A few months back, I decided that I would be attending the "Seattle VR" conference. It was hosted in Bellevue. I didn't want to just be an attendee, I wanted to show people the VR game I've been working on and see what people thought about it. Two weeks before the event, I decided to demo my game there. Here I am standing behind my table.
The business part of me is still wondering, "Was it worth it?"
The cost break down is as follows:
$100 - my own ticket
$500 - booth fee + 2 guest passes
$192 - employee wages
$26 - Parking
Somehow, I need to recoup $818 in value from attending this event. My objective was to either get a journalist to see my game and love it enough to write an article about it and indirectly give my game the much needed marketing and press it needs in order to sell well, or to have a representative from a large organization (oculus, htc, investor, etc) come by and see my game and want to sponsor our development, or to attend a bunch of lectures by other people in the industry.
None of that happened.
What did happen is that about 50 people came by and played our game. I got better at pitching it to people and explaining how to play. I learned where people commonly got stuck and confused. I learned that it is really satisfying to see things I created actually working the way they were designed to work and people getting the reactions I wanted them to experience -- I was cheering when players got their heads bitten off by this hulking demon I added in the day before. Who else would cheer for that, aside from the developer?!
I also got to see what everyone else in the VR scene is working on and where they're at relative to us. I was very interested to see how people solved some of the VR design problems we've been running into. I would tentatively say that we are ahead of the average curve. A lot of the VR experiences so far have been tech demos, incomplete games, or just "hey, let's enable VR in our game!". A lot of studios seem to be solving the locomotion and motion sickness problem with a teleportation mechanic. I personally don't like that. I think it breaks immersion too much and limits game design mechanics. To me, it's a hackish solution to fixing a bigger unsolved problem in VR. I don't know what the solution is yet, but one thing I do know is that you have to watch your frame rates and design your levels in ways which minimize unintended acceleration. When it comes to UI, we also want to be minimalist. Our goal is to communicate to the player through audio cues and visual clues rather than blatant non-natural objects floating in world space (such as text or arrows). Anyways, I suspect that we're already a lot further along than most other games.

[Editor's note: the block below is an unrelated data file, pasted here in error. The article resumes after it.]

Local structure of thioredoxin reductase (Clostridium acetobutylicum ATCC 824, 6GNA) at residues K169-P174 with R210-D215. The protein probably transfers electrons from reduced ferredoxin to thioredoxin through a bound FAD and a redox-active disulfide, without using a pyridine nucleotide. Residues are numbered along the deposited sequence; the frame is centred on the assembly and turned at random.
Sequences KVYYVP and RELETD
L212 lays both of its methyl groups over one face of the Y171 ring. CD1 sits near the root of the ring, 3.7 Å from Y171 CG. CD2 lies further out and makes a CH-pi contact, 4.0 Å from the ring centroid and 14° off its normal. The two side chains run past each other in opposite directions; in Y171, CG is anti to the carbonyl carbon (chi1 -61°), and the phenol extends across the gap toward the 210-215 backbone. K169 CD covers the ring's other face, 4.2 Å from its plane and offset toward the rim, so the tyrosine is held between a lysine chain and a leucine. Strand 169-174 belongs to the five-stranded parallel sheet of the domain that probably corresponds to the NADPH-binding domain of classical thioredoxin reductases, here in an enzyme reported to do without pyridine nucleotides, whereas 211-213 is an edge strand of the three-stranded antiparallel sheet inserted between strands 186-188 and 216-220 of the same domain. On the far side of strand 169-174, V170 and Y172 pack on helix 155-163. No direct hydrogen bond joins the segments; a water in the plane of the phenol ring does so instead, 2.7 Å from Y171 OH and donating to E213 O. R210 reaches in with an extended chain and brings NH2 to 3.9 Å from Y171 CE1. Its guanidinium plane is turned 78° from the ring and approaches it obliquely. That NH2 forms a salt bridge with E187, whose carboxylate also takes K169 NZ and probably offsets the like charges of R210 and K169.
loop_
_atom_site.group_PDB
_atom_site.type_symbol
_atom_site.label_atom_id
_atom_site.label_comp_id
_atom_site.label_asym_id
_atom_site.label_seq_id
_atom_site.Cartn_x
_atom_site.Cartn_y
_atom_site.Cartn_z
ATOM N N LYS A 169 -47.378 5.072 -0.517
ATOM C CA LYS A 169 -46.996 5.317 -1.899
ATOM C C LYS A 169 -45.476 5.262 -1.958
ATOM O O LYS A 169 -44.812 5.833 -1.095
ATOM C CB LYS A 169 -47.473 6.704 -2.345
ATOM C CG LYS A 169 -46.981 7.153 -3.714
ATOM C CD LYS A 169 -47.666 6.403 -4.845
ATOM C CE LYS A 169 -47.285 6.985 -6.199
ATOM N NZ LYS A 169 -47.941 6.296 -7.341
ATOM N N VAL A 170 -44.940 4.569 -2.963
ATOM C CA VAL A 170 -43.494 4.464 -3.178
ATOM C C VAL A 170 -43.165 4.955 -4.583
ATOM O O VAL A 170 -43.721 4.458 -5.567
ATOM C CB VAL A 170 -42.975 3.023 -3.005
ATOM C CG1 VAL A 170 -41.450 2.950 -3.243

As far as conferences go, I really need to have a large screen which shows our game play in action. This is the draw which brings people in, causes them to be curious and wanting to know more. Then, we need to make it as plainly obvious as possible what the game is about. Preferably it should be obvious from watching the recorded game play video. I shouldn't have to go up to people and say, "Hey, this is a game where you play as a wizard who can throw fireballs at zombies. Wanna play?"
I should have also brought a video camera to capture natural game play responses. I love it when people yell in panic because they're getting chased by zombies. Other people see and hear that and want to experience the same thing. I'm planning to include a lot of that in our game trailer.
Overall, every person who played our game said that they loved it. Yesterday, a friend tried out our game for the first time. After playing it, he said, "If there is a right track to be on, you're doubly on the right track. This game is awesome!"
That's encouraging. There's still a lot of work we have to do to polish things up and some wrinkles to smooth out, but I think we'll be ready to release when VR headsets hit the consumer market. We might just be able to be a solid release title. The dream is for gamers to say to each other, "Your VR game collection isn't complete without Spellbound in it."